TULSA, Okla. — Defending Bassmaster Classic champion Chris Lane has a one-word reply for all questions leading up to Classic No. 43 that begins Friday on Grand Lake of the Cherokees.
“Cold,” Lane said after spending five snowy hours Wednesday on the final practice day leading up to the Friday-through-Sunday tournament that’s become known as the “Super Bowl of Bass Fishing.”
How about a forecast of 19
degees when the 53 anglers hit the Wolf Creek Launch for Friday’s 7 a.m. take-off.
How about Thursday’s prediction that more snow was on the way and possibly followed by an ice storm when most anything liquid will be solid sometime later in the afternoon.
“It’s going to be a mental thing,” Lane said. “It’s going to be physically challenging, but you’re going to have to stay up mentally in order to compete.”
Lane’s last adventure in frigid Classic conditions came in his first Classic appearance, in Greenville, S.C., on Lake Hartwell five years ago.
Snow greeted the anglers that first tournament morning, and Lane admitted those conditions threw him a Sandy Koufax-like curveball.
Lane, then living in central Florida, said he didn’t like the cold, but has since changed his mental and physical approach to his chosen sport, and last year’s 51-pound catch and subsequent 3-pound-plus win on the Red River in Shreveport was proof.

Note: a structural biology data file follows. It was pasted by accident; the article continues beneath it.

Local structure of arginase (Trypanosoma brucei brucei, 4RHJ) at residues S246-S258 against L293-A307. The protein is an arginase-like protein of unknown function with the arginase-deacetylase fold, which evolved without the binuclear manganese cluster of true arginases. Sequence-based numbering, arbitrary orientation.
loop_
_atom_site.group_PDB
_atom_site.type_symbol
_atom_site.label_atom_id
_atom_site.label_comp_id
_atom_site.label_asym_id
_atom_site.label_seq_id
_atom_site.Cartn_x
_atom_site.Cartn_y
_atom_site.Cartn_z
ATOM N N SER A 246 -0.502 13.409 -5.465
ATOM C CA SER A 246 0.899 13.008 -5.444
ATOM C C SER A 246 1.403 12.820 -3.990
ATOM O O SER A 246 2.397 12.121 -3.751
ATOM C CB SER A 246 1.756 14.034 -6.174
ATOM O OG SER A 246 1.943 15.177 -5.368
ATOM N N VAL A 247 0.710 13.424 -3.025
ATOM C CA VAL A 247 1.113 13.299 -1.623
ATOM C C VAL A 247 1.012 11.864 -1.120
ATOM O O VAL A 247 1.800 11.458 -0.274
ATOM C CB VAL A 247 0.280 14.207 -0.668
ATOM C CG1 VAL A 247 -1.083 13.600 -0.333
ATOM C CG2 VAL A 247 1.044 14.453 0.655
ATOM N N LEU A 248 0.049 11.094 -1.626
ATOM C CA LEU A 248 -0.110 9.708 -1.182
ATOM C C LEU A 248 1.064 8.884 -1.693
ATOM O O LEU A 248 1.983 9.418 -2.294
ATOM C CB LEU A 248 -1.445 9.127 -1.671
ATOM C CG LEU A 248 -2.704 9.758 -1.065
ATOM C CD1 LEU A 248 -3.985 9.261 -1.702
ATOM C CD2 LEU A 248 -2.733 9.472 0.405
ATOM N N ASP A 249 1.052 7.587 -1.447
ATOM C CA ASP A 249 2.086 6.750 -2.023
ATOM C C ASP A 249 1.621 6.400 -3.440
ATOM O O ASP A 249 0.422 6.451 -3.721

But last year’s Red River chill was a walk in the park compared to what anglers could face on Grand Lake all three tournament days. While conditions will moderate from Friday’s first-round 19-degree morning to a mid-30s afternoon high, Saturday’s sunny 25-degree low/40 high or Sunday’s 28-degree morning and a 60-degree heat wave.
So, will No. 43 be forever known as the “White Classic?”
Maybe so, but only if the contenders forget about the hours of preparation they began since Tuesday when it looked like the coldest-ever Classic was in their future.
Michael Iaconelli, the New Jersey native who chalked up a Classic title in 2003 in New Orleans, said last week’s Thursday-Saturday practice days were a tutorial. That stretch of days started with a warm day, followed by passage of an overnight, rainy cold front and two days of an Arctic chill.
Iaconelli said he started Saturday’s practice day with frozen rod lockers on his boat and a frozen trolling motor prop.
The LSU team of Beau Hadskey and Richard Murdock added $2,000 to their team’s club account after taking a five-bass, 20-pound, 13-ounce stringer to win the Southern Conference Tournament in the FLW College Fishing circuit last Saturday on Toledo Bend.
Hadskey of Baton Rouge and Murdock of Lawrenceville, Ga., said they ran to calmer waters on the south end of the vast reservoir, to the Mill Creek and Six-Mile bays areas and caught fish “...on the sides of points in six feet or shallower water on the side of points.”